The Clinton Herald, Clinton, Iowa

Top News

January 24, 2013

City of Clinton looks at ‘green’ project

CLINTON — City of Clinton officials have their sights set on a loan from the Iowa Department of Natural Resources that will allow the city to create $700,000 of green infrastructure in sync with another sewer project on the city's north side at no extra cost.

The loan would be available through the Iowa DNR and tacked on to a $7 million state revolving fund loan the city has already secured for a pump station at 25th Avenue North as part of the long-term control plan that is mandated by the Iowa DNR and Environmental Protection Agency.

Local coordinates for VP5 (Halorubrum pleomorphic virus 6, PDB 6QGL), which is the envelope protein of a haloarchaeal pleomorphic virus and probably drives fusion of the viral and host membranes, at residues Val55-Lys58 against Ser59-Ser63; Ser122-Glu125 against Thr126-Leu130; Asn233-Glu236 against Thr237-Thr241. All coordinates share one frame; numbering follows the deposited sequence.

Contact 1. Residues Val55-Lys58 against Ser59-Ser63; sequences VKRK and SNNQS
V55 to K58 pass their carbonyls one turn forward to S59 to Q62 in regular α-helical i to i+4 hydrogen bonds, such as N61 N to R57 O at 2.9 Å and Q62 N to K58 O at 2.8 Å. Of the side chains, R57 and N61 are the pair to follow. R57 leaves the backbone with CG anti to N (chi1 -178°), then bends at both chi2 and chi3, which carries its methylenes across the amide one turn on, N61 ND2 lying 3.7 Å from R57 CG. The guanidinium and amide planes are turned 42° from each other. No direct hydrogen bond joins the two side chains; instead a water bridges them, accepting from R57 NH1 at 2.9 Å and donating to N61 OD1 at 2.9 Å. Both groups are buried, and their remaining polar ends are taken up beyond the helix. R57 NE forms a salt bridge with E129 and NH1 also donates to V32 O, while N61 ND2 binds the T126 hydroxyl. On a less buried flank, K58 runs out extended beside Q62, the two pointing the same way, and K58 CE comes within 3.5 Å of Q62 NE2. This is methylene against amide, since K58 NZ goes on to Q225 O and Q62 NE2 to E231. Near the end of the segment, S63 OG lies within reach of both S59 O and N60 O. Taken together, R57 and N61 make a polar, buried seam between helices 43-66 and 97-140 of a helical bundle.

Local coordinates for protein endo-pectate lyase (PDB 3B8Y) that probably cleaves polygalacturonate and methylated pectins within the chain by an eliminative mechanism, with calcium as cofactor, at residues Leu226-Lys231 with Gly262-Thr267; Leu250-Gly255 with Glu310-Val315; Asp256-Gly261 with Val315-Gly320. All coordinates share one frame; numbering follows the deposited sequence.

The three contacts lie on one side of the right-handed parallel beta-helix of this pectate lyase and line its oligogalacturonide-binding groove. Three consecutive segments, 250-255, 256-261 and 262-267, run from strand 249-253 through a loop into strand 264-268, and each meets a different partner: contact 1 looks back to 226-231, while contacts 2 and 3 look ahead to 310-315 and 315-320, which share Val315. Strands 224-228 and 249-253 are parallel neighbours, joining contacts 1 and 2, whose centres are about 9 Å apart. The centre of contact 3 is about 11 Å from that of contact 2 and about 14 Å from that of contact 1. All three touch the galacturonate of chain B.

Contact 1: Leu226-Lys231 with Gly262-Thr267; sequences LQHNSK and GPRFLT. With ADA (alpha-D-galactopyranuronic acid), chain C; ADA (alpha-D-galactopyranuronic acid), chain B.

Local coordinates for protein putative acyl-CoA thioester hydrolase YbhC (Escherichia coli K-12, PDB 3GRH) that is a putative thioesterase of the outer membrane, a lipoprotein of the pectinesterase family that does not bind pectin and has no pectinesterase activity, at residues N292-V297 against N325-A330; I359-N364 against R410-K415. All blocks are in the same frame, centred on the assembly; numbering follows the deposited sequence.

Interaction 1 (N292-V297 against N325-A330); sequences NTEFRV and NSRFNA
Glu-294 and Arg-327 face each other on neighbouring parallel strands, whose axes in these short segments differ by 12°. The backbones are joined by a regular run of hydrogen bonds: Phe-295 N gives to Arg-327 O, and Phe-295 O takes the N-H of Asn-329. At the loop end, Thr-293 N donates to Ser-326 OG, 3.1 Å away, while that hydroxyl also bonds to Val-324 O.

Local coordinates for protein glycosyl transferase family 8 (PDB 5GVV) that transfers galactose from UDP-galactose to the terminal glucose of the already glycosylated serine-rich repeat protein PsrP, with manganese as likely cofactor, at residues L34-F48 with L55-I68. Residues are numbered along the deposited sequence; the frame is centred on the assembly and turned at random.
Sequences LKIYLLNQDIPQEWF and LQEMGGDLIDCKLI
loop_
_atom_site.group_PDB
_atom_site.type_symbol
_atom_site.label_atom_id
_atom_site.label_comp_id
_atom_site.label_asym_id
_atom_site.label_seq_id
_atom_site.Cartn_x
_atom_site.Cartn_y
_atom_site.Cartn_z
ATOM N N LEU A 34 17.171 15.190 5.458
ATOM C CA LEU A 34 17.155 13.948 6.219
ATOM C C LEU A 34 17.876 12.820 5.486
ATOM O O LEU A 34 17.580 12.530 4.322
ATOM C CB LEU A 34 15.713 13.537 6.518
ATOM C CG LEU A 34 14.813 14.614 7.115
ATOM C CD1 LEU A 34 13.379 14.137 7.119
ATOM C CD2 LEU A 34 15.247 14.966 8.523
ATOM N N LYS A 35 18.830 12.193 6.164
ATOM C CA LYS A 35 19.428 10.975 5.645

“We came to the council a few years ago with the long term control plan and all the projects we’re going to have to do and as part of that we know we need to look at alternative funding sources and also storm water quality and not just sanitary storm sewer separation projects,” City Engineer Jason Craft said.  

Officials can apply for the competitive loan from the Iowa DNR that will add up to 10 percent in principal of the SRF loan in order for the city to create green infrastructure that will improve water quality. Craft said when the $700,000 of funding is added to the loan, the interest rate is lowered, meaning there is no extra cost to complete the green projects, which in addition to improving water quality will also begin some of the work required for projects further down the line in the long-term control plan.